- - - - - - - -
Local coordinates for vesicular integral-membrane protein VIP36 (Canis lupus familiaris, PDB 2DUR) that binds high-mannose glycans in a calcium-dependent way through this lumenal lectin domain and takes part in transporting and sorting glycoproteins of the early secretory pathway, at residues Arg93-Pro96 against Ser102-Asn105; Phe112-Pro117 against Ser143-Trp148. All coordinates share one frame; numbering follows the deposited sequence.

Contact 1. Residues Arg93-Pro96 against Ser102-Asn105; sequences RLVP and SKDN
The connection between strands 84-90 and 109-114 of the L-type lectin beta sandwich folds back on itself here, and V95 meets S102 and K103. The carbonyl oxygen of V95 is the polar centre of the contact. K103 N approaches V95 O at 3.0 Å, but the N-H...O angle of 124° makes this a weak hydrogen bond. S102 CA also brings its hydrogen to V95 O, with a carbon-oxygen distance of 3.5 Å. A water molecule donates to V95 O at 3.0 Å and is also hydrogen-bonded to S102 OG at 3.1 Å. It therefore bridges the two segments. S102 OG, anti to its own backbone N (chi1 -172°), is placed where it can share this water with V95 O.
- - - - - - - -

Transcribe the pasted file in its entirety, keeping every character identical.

Local coordinates for vesicular integral-membrane protein VIP36 (Canis lupus familiaris, PDB 2DUR) that binds high-mannose glycans in a calcium-dependent way through this lumenal lectin domain and takes part in transporting and sorting glycoproteins of the early secretory pathway, at residues Arg93-Pro96 against Ser102-Asn105; Phe112-Pro117 against Ser143-Trp148. All coordinates share one frame; numbering follows the deposited sequence.

Contact 1. Residues Arg93-Pro96 against Ser102-Asn105; sequences RLVP and SKDN
The connection between strands 84-90 and 109-114 of the L-type lectin beta sandwich folds back on itself here, and V95 meets S102 and K103. The carbonyl oxygen of V95 is the polar centre of the contact. K103 N approaches V95 O at 3.0 Å, but the N-H...O angle of 124° makes this a weak hydrogen bond. S102 CA also brings its hydrogen to V95 O, with a carbon-oxygen distance of 3.5 Å. A water molecule donates to V95 O at 3.0 Å and is also hydrogen-bonded to S102 OG at 3.1 Å. It therefore bridges the two segments. S102 OG, anti to its own backbone N (chi1 -172°), is placed where it can share this water with V95 O.